Drugs that block opioids are sometimes given to opioid dependent people while they are under heavy sedation or anaesthesia to speed up withdrawal. The review of trials shows that this sort of withdrawal treatment is quicker than withdrawal managed with reducing doses of methadone or clonidine plus symptomatic medications. The intensity of withdrawal experienced with anaesthesia-based approaches is similar to that experienced with approaches using only minimal sedation, but there is a significantly increased risk of serious adverse events with anaesthesia-assisted approaches. The lack of additional benefit, and increased risk of harm, suggest that this form of treatment should not be pursued.
Heavy sedation compared to light sedation does not confer additional benefits in terms of less severe withdrawal or increased rates of commencement on naltrexone maintenance treatment. Given that the adverse events are potentially life-threatening, the value of antagonist-induced withdrawal under heavy sedation or anaesthesia is not supported. The high cost of anaesthesia-based approaches, both in monetary terms and use of scarce intensive care resources, suggest that this form of treatment should not be pursued.
Withdrawal (detoxification) is necessary prior to drug-free treatment or as the end point of long-term substitution treatment.
To assess the effectiveness of opioid antagonists to induce opioid withdrawal with concomitant heavy sedation or anaesthesia, in terms of withdrawal signs and symptoms, completion of treatment and adverse effects.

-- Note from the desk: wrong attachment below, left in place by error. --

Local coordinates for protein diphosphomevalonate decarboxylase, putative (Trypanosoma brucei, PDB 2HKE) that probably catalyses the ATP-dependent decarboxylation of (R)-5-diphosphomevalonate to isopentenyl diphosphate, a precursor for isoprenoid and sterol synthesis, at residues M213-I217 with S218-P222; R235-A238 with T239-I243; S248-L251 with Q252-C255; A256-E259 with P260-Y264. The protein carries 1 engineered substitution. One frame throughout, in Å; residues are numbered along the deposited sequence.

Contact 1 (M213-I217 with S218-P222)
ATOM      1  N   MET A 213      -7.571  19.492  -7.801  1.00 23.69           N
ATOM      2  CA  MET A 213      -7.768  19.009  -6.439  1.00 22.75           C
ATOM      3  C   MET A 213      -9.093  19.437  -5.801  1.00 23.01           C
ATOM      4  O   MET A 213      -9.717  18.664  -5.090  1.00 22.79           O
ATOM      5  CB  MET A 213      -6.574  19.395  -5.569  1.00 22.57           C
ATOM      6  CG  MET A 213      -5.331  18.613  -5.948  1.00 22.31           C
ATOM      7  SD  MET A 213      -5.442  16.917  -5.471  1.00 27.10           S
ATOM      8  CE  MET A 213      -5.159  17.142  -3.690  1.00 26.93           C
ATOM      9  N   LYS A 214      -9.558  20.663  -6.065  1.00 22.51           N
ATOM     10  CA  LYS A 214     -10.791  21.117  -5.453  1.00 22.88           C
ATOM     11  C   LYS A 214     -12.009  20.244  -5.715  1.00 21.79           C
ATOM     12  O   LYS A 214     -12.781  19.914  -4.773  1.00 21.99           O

We searched the Cochrane Central Register of Controlled Trials (The Cochrane Library, Issue 3, 2009), Medline (January 1966 to 11 August 2009), Embase (January 1985 to 2009 Week 32), PsycINFO (1967 to July 2009), and reference lists of articles.
Controlled studies of antagonist-induced withdrawal under heavy sedation or anaesthesia in opioid-dependent participants compared with other approaches, or a different regime of anaesthesia-based antagonist-induced withdrawal.
One reviewer assessed studies for inclusion, undertook data extraction and assessed quality. Inclusion decisions and the overall process were confirmed by consultation between all authors.
Nine studies (eight randomised controlled trials) involving 1109 participants met the inclusion criteria for the review.
Antagonist-induced withdrawal is more intense but less prolonged than withdrawal managed with reducing doses of methadone, and doses of naltrexone sufficient for blockade of opioid effects can be established significantly more quickly with antagonist-induced withdrawal than withdrawal managed with clonidine and symptomatic medications. The level of sedation does not affect the intensity and duration of withdrawal, although the duration of anaesthesia may influence withdrawal severity. There is a significantly greater risk of adverse events with heavy, compared to light, sedation (RR 3.21, 95% CI 1.13 to 9.12, P = 0.03) and probably with this approach compared to other forms of detoxification.